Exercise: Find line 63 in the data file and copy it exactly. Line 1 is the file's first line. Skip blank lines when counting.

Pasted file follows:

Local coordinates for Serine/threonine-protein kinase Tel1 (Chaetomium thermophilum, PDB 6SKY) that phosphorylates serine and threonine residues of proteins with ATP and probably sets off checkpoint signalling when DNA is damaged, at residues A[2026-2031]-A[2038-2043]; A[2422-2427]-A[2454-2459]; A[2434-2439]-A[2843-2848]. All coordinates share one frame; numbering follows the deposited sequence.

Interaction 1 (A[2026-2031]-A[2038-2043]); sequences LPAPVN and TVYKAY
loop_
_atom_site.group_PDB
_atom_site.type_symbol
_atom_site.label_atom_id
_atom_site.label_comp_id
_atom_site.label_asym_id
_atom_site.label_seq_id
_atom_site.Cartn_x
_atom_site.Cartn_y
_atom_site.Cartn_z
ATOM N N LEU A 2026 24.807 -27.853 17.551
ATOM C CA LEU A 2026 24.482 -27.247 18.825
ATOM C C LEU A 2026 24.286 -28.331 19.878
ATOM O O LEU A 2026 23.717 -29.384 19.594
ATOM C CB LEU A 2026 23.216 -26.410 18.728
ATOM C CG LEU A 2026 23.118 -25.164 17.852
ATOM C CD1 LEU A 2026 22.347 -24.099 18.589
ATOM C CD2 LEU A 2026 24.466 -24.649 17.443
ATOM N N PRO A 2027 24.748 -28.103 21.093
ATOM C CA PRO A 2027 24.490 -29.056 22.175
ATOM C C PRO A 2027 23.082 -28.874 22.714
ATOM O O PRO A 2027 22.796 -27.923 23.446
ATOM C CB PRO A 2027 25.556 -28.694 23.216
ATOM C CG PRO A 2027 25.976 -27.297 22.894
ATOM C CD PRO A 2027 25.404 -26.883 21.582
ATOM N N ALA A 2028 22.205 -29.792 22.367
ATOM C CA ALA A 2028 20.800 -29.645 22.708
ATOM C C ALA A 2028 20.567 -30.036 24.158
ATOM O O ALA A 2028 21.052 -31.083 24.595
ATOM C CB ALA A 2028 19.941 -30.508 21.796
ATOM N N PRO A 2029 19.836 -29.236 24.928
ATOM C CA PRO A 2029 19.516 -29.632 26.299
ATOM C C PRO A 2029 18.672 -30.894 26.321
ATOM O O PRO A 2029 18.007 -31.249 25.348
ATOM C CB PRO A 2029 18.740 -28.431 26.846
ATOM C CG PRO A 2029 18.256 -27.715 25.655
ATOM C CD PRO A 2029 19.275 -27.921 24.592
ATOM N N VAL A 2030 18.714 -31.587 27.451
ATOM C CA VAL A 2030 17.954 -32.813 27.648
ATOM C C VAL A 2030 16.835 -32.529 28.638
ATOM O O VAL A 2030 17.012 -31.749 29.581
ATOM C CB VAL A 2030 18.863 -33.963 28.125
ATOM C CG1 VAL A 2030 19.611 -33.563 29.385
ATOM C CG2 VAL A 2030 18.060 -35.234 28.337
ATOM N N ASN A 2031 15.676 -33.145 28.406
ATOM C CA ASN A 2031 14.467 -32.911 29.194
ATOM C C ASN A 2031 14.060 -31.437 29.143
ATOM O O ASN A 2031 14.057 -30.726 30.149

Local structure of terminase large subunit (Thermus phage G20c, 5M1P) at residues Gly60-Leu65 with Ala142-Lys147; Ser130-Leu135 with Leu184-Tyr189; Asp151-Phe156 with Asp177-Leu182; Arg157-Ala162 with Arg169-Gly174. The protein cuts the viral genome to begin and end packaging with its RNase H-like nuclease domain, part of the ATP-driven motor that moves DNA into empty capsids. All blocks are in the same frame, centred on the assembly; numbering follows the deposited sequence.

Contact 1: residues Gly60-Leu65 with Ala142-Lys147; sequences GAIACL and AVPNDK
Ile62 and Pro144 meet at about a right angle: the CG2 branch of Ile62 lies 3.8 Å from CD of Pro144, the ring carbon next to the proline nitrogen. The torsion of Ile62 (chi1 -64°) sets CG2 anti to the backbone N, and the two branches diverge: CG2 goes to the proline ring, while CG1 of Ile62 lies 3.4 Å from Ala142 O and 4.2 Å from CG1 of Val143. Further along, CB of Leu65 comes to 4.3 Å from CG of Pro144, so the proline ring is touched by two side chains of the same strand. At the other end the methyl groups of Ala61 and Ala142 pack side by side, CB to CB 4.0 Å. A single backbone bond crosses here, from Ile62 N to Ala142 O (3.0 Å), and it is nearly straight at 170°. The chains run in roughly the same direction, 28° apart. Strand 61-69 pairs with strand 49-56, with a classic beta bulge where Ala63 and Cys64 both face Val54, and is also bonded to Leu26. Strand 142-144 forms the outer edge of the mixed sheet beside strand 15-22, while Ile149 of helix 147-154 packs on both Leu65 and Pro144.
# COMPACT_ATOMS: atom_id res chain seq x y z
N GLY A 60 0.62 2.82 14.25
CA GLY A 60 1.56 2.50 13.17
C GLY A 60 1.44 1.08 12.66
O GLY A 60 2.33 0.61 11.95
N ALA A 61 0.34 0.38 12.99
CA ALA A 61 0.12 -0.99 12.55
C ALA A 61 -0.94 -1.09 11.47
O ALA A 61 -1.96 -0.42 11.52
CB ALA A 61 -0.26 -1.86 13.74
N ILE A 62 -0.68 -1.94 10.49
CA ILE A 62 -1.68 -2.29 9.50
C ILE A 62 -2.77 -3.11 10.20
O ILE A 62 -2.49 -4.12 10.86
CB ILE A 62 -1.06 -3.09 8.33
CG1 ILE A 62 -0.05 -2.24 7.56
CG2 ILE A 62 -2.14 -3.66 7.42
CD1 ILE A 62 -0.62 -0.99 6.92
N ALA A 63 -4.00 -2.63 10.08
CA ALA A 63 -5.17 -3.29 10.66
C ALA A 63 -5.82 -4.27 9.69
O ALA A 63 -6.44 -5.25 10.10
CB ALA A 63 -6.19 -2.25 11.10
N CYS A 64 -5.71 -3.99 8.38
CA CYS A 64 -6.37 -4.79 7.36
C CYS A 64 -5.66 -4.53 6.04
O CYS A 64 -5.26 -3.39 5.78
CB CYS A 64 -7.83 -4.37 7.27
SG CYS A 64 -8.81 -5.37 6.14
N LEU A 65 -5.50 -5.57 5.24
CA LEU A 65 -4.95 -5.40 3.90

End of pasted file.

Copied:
CB ALA A 61 -0.26 -1.86 13.74